T-1{kf(cx+dx)+dy} = f(x)

Let g(x) = kf(cx+dx)+dy

T-1{g(x)} = f(x)

k-1g(c-1x+d-1x)+d-1y = f(x)

k-1kf(c(c-1x+d-1x)+dx)+dy+d-1y = f(x)

Let k-1 = 1/k, c-1=1/c, and d-1y=-dy

f(x+cd-1x+dx) = f(x)

x+cd-1x+dx = x

cd-1x = -dx

d-1x = -dx/c

Thus we have:


T{f(x)} = kf(cx+dx)+dy

T-1{f(x)} = f(x/c-dx/c)/k -dy

If f(x) [<] g(x) then every T[f(x)] is dominated by g(x). Given this we can show that f(x) {>} g(x) must be false. In order for this to be true every transformation of g(x) would need to be dominated by f(x), or every inverse-transformation of f(x) would need to dominate g(x). But every inverse-transformation of f(x) can not dominate g(x) since a subset of these are the translations of f(x) which are all dominated by g(x). Therefore f(x) {>} g(x) must be false, and f(x) {<=} g(x) must be true, since either all transformations of f(x) are dominated by g(x) or some of them, but not all them.

The fourth conjecture is very important to prove because, when combined with the other 3, it amounts to showing that the sets of the transformation class and the sets of the translation class preserve the same order, but that the translation sets are subsets of the transformation classes.

We begin with the assumption f(x) {=} g(x). This means some transformations of f(x) dominate g(x), while others do not. If we apply yet another transformation to f(x), it doesn't change the set of transformations, so again there will be some transformations of T{f(x)} will dominate g(x), while others will not. Thus the second statement follows from the first.

We can use the transformation definition when we are interested in broad growth classes (linear,quadratic,cubic,exponential,hyper-exponential,tetrational,etc.), and use the translation definition when we are interested in the more natural idea of "grows faster".

Now let's consider how the transformation definition compares to Big-O.

Transformation Definition Vs. Big-O Notation

Since Big-O Notation is the standard in computer science and professional mathematics I will compare my transformation definition to this recognized standard. Let's say we have two functions again. Let's further say that:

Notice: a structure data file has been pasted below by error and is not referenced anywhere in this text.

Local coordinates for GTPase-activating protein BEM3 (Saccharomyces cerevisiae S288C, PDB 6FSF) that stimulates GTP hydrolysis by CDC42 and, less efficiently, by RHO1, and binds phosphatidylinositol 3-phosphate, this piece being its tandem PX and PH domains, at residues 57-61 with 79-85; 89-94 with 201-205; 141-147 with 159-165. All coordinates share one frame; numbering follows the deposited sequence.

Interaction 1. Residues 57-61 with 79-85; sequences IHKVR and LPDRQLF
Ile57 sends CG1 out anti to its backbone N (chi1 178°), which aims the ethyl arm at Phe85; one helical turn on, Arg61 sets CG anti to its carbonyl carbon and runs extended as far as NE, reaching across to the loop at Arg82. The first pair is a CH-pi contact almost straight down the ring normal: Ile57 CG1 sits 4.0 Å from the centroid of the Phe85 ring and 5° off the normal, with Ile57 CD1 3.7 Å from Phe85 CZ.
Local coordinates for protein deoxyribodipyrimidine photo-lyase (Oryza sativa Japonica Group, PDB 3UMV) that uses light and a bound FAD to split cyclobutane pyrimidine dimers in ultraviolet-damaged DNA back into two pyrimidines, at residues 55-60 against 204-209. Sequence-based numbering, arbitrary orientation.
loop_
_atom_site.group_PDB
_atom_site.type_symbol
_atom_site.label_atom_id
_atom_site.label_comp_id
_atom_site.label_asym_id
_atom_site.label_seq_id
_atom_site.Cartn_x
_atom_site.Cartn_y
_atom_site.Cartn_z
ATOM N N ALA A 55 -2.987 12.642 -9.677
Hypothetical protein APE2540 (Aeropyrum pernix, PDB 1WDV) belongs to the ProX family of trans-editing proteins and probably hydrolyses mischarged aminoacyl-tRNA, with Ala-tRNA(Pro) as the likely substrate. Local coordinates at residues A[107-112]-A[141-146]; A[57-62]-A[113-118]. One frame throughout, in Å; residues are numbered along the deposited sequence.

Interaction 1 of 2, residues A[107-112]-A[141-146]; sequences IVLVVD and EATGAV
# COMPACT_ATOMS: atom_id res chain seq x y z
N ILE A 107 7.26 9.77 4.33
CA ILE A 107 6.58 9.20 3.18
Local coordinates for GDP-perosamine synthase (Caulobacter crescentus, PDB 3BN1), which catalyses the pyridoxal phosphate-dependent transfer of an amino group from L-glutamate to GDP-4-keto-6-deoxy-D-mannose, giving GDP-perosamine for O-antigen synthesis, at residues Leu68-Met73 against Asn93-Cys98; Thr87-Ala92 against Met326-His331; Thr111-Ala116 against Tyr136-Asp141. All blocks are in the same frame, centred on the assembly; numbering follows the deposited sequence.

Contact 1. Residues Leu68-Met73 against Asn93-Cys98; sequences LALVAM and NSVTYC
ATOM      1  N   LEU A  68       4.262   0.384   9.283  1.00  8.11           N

f(x) {<} g(x)

According to the transformation definition. Does it follow that f(x) is Og(x):

f(x) {<} g(x) --> f(x) is Og(x)

To prove this we first consider what the first statement means. It means that every transformation of f(x) is overtaken by g(x) at some value. This naturally includes the transformation which does not change f(x) ie. 1f(1x+0)+0. So by definition there exists an m such that f(x)<g(x) : x>m. Let M=1 and we obtain f(x) < 1g(x) : x>m. So it is true that the first statement implies the second. Also note that f(x) [<] g(x) --> f(x) is Og(x), since the default translation also must have an m, and we can simply let M=1. So we have:

f(x) {<} g(x) --> f(x) is Og(x)

f(x) [<] g(x) --> f(x) is Og(x)

This is an important connection which suggests that similar growth classes are obtained in either DOT definition. But a more vital issue is whether the O-definition for "grows faster" is identical to the Dominance over transformations definition. We'll use the notation f(x) O[<] g(x), for the O-definition. Remember that:

f(x) is Og(x) & g(x) is not Of(x) --> f(x) O[<] g(x)

So our question is, does:

f(x) {<} g(x) --> f(x) O[<] g(x)

Again we can say that if g(x) overtakes for all translations of f(x), then it naturally overtakes for the default translation, therefore there exists an m such that:

f(x) < g(x) : x>m

We know then that f(x) is Og(x). To prove the second condition true (g(x) is not Of(x)), we have to show that M and m fail to exist given f(x) {<} g(x).

To show g(x) is Of(x) we would need to find M and m that satisfies:

g(x) < Mf(x) : x>m

Note however that there can be no M provided f(x) {<} g(x), since Mf(x) is simply a transformation of f(x), and therefore g(x) must overtake it at some point. Therefore there can be no M and m satisfying this condition. Therefore if f(x) {<} g(x) then f(x) is Og(x) and g(x) is not Of(x) which means f(x) O[<] g(x). So it's true!

The last conjecture that's important to prove is:

f(x) {=} g(x) --> f(x) O[=] g(x)

Each of these statements actually breaks down into two. We have:

f(x) {</} g(x) & g(x) {</} f(x) --> f(x) {=} g(x)

f(x) is Og(x) & g(x) is Of(x) --> f(x) O[=] g(x)

The first two statements can actually be simplified into a single simple assertion, that some transformations of f(x) dominate while others don't. Let's then consider f(x) is Og(x). For this to be true there must be M and m such that:

f(x) < Mg(x) : x>m

Recall the idea of inverse transformations. Let T{g(x)} = Mg(x), then T-1{f(x)} = f(x)/M. To show there is such an M such that f(x)/M is dominated by g(x), we can consider transformations of f(x)

Note that f(x)+dy always dominates f(x) when dy>0 and f(x)+dy is always dominated by f(x) when dy<0. when dy=0 the two functions are of equal strength.

f(x+dx) always dominates f(x) when dx>0 and f(x) is a strictly increasing function.